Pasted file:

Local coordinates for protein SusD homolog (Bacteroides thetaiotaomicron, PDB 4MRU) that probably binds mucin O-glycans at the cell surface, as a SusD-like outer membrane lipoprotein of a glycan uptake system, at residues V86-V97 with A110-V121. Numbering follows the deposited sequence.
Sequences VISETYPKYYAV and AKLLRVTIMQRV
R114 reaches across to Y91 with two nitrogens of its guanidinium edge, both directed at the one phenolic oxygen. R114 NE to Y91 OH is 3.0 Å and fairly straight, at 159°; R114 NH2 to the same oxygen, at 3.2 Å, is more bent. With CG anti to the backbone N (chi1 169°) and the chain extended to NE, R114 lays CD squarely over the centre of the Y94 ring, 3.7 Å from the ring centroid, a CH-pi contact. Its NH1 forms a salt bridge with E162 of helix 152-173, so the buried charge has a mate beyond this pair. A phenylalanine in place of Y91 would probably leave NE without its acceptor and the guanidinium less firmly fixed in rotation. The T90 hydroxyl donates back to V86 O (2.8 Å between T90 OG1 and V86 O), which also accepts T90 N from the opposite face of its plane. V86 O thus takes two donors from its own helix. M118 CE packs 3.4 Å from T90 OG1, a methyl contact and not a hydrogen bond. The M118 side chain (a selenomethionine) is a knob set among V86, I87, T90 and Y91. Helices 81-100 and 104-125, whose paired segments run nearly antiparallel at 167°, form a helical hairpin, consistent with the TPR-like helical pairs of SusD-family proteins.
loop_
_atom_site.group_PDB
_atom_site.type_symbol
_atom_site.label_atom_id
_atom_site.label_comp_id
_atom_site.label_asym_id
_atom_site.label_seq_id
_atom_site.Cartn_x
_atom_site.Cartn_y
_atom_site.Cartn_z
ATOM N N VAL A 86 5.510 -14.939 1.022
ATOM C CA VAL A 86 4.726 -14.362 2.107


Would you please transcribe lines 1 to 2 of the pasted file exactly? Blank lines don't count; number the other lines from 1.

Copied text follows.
Local coordinates for protein SusD homolog (Bacteroides thetaiotaomicron, PDB 4MRU) that probably binds mucin O-glycans at the cell surface, as a SusD-like outer membrane lipoprotein of a glycan uptake system, at residues V86-V97 with A110-V121. Numbering follows the deposited sequence.
Sequences VISETYPKYYAV and AKLLRVTIMQRV